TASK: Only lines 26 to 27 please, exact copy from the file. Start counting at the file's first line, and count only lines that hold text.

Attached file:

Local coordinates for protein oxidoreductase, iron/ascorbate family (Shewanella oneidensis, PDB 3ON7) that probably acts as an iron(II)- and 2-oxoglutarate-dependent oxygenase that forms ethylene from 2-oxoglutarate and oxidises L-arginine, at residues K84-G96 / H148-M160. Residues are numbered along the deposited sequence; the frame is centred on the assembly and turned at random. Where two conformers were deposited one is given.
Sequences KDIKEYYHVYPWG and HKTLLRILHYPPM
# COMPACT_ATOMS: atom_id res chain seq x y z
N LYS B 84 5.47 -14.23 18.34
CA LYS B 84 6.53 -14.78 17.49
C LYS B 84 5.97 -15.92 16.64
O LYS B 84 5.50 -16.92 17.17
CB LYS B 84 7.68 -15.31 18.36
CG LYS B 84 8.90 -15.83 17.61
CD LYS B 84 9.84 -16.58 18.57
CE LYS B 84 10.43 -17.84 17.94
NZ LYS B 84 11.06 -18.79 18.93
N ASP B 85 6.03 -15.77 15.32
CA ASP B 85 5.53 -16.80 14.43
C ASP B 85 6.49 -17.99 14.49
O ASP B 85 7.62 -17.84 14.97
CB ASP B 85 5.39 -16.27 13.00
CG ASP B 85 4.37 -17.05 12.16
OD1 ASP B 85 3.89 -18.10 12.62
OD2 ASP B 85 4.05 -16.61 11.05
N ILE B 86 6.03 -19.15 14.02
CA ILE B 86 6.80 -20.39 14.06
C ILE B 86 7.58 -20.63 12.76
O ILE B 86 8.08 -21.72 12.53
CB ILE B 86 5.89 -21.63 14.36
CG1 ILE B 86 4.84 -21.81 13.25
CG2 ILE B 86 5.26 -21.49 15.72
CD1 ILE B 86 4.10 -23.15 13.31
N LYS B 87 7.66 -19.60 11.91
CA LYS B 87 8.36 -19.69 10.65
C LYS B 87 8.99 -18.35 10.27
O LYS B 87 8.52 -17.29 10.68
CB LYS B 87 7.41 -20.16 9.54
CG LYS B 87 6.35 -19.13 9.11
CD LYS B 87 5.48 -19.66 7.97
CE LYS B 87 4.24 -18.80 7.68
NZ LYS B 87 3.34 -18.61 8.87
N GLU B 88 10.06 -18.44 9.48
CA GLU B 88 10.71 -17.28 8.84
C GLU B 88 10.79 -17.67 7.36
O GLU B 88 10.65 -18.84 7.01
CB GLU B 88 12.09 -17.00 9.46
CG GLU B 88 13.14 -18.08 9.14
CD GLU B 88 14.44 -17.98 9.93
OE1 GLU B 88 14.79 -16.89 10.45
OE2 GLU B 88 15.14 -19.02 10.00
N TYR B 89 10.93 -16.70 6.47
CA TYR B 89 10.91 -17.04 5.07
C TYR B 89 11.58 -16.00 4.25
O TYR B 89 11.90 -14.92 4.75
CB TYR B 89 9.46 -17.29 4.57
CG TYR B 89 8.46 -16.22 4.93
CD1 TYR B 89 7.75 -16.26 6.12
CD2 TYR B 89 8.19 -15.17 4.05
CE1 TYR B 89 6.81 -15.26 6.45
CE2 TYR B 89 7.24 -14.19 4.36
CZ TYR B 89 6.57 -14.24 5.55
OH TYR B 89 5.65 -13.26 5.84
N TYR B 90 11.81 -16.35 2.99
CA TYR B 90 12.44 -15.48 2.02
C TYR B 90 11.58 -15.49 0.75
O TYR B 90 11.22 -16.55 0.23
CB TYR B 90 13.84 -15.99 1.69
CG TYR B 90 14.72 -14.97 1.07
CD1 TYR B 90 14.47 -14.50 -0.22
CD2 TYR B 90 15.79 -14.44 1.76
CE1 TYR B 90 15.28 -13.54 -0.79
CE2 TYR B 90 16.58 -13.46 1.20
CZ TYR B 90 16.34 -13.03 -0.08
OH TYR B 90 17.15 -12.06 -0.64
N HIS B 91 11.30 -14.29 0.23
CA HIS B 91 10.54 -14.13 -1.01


CG1 ILE B 86 4.84 -21.81 13.25
CG2 ILE B 86 5.26 -21.49 15.72